How a Refugee-Centric Approach Could Provide Better Solutions for Displaced Communities

Global concerns related to the humanitarian, economic, and social aspects of the Middle East focus on about 5.6 million Syrian and 4.5 million Palestinian refugees who have been displaced to neighboring countries such as Lebanon, Jordan, Iraq, and Turkey. There are concerns about the continuous mobility of displaced people due to the unrelenting instability of their conditions. These situations raise the question of whether the current approach of providing food and shelter is the best solution for working with refugees who have spent more than 70 years as a diaspora, especially while others could end up in the same situation.

As practitioners thinking outside the box and seeking flexible strategies that serve needs arising from crises, we recommend using a refugee-centered approach. This means focusing on the rights of refugees to access humanitarian aid and basic services, livelihood, and freedom of movement; and entails studying the physical, humanitarian and psychosocial needs of individuals and families.

This requires all service providers, especially UN agencies, to put more effort and pressure on host countries to adopt these strategies and take part in identifying the most vulnerable refugee groups, and designing practical mechanisms to improve their well-being.  It also requires shifts in prioritization that should be continuously updated based on changing needs. This is necessary to ensure that poor and vulnerable individuals retain access to their basic services, while avoiding the misuse of resources.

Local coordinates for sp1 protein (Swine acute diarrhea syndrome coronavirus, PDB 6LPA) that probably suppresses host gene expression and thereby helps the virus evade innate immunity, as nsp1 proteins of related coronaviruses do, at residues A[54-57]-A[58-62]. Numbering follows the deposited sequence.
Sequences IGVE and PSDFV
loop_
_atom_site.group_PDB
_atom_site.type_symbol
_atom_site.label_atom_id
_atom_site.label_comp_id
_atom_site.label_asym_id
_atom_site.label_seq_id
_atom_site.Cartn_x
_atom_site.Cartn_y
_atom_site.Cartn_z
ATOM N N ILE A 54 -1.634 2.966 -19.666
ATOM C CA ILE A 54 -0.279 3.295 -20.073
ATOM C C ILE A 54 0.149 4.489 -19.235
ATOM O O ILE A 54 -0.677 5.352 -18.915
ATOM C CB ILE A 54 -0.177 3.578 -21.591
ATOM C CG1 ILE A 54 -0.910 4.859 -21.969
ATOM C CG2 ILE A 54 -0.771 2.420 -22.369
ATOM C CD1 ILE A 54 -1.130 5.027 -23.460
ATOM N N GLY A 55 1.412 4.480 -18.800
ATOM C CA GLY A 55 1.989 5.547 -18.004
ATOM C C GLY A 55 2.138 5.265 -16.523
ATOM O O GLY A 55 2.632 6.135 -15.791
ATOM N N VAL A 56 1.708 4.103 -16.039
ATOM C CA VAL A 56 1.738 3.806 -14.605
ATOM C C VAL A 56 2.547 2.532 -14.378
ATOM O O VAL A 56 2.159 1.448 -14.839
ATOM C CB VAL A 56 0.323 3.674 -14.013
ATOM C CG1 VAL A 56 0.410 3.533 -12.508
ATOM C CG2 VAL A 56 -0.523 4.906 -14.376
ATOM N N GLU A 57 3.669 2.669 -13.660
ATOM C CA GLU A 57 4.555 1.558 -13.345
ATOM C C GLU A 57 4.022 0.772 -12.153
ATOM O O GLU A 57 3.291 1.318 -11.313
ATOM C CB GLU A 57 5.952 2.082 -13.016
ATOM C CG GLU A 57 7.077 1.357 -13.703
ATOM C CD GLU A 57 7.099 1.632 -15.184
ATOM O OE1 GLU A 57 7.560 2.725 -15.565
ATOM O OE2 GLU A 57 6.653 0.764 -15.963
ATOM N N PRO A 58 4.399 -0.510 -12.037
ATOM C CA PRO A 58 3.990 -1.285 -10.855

Limitations of Current Interventions

The United Nations Relief and Works Agency for Palestine Refugees (UNRWA) provides essential services to Palestine refugees based on its General Assembly mandate, which is renewed every three years. It is currently experiencing the worst financial deficit in its 70-year history, and is seeking to overcome a financial gap of nearly USD 89 million before the end of the year. Unfortunately, this situation will remain the same for the coming years due to the type of interventions and policies applied by both UNRWA and the host communities.

To read the rest of the article, go to The Fletcher Forum.

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